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Valley of the Shadow

Valley Virginian: July 29, 1868

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-Page 01-

Notes From Washington
(Column 04)
Summary: A special correspondent of the Valley Virginian reports on campaign activities for the Democratic presidential ticket of Horatio Seymour and Frank Blair.
Governor Seymour
(Column 05)
Summary: The paper makes a very favorable introduction of Democratic presidential candidate Horatio Seymour.

-Page 02-

The Last Outrage! The Devil Loose Again
(Column 01)
Summary: The paper reacts in outrage to an act of Congress giving governing power to southern state conventions. The editors call it a desperate last grab for power, and "an act giving the trash of the State of Virginia, Mississippi, and Texas full power over the rights and liberties of the Southern people."
West Virginia
(Column 02)
Summary: The paper applauds the emergence of a strong Democratic Party in West Virginia.
Presidential Prospects
(Column 02)
Summary: The author of this article suggests, with a great deal of confidence, the upcoming presidential election will go to the Democratic Party. Not only Democrats, but also moderate Republicans disgusted with corruption will join forces to defeat the Radical ticket. The article further suggests that Radicals have been plotting to exacerbate divisions among the people or form a third party that would naturally take votes away from Seymour and Blair. Unanimity among the Democrats, however, essentially "guarantees" Democratic victory in 1868.
Full Text of Article:

The signs of the times are everywhere favorable to Democratic success. In all parts of the North and West the earnest, passionate resolve of the people to rid themselves of the infamous Radical despotism is becoming more apparent. The press, representing every shade of conservative sentiment, from the moderate Republicans--disgusted with the corruption and fanaticism of his party--to the peace Democrat, speak out with an enthusiasm and unanimity in support of the New York nominations that dispels every vestige of apprehension of defection from the conservative ranks.

None know better than the Radicals that nothing but defection from the conservative party could defeat the mighty uprising of the people against radical rule and ruin, and in defense of the Constitution and the liberties of the people. Hence, the bitter denunciation by the Radicals of Seymour and Blair, as Copperheads and Revolutionists--hence, their persistent efforts to persuade the Western Democrats that their favorite statesman had been slaughtered by a "trick" of Wallstreet, and hence their frantic attempts to form a "third party," in the hope of drawing votes from the regular ticket, or throwing the election in the Radical House of Representatives, where Grant's election would be sure. But every attempt to divide and distract the defenders of the Constitution has signally failed, and to-day the Democratic party stands intact, and inspired with an enthusiastic unanimity which makes the election of Seymour and Blair so certain as any future event can be.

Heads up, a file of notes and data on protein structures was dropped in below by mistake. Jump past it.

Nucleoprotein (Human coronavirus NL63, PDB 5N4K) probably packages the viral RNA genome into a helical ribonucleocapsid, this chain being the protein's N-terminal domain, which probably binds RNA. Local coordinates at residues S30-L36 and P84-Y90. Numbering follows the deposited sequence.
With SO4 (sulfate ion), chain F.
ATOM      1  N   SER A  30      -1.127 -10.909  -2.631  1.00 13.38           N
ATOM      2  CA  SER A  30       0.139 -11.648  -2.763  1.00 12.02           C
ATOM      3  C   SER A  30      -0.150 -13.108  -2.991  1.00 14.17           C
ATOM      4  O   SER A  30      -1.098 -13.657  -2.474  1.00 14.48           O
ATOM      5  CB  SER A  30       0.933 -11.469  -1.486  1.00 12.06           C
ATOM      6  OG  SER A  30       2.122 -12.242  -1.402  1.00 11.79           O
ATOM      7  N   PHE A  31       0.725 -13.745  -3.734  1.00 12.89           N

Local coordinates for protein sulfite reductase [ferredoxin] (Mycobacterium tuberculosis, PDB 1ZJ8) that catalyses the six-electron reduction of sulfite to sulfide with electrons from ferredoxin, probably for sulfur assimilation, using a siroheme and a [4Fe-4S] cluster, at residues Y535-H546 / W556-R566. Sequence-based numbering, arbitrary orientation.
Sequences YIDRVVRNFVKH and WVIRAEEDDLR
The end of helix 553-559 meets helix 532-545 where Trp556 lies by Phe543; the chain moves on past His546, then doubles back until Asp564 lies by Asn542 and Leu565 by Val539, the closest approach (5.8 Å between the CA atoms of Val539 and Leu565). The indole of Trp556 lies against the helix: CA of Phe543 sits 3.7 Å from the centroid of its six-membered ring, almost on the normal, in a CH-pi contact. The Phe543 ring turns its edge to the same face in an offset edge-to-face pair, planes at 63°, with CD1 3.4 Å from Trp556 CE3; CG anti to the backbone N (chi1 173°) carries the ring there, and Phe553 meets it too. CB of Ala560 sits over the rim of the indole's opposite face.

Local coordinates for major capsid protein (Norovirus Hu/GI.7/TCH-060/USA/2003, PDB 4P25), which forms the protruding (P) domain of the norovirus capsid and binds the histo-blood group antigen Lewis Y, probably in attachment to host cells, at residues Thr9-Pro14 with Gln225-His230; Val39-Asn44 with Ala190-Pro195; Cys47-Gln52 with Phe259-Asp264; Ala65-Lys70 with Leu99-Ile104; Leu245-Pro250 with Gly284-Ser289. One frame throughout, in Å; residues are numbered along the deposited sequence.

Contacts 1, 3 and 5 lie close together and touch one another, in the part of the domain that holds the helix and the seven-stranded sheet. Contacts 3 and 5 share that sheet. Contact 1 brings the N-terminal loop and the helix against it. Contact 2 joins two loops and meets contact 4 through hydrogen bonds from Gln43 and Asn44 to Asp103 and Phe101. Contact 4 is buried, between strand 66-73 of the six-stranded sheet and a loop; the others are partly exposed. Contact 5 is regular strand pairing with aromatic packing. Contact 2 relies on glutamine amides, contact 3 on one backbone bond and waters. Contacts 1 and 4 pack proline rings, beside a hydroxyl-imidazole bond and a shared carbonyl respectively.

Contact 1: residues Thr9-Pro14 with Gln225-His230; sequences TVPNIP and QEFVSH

Why Not?
(Column 02)
Summary: This article suggests the political pragmatism of southern whites against the radicals. The emphasis here is on a reach across sectional divides to join hands with Northern Democrats and secure a formidable opposition against the imposition of "thralldom." The lessons of the past--unity--are evoked to protect the future. Thus, the author suggests differences with the North, even the term "conservative" should be pushed aside for the greater good.
Full Text of Article:

The question has been mooted in several of the Southern States why we should not identify ourselves with the Democracy of the North in name as well as in principle. In itself the question seems to be an immaterial one; but, as we see it, the only way to judge of the future is by the past, which clearly shows that unity of action, with out friends in the North and South, alone can redeem us from the thralldom which is sought to be imposed upon us. The only earthly help that we can expect is from the Democratic party--our ends are their ends and theirs ours. They offer their hand in our hour of need, and why should we refuse to co-operate with them to the utmost extent of our ability? We would suggest that the word "Conservative" be dropped, and that until, at least, we are again a free people, we fight our battles under the proud old banner of Democracy. We know of no good reason why this should not be done at once. What say the press of Virginia?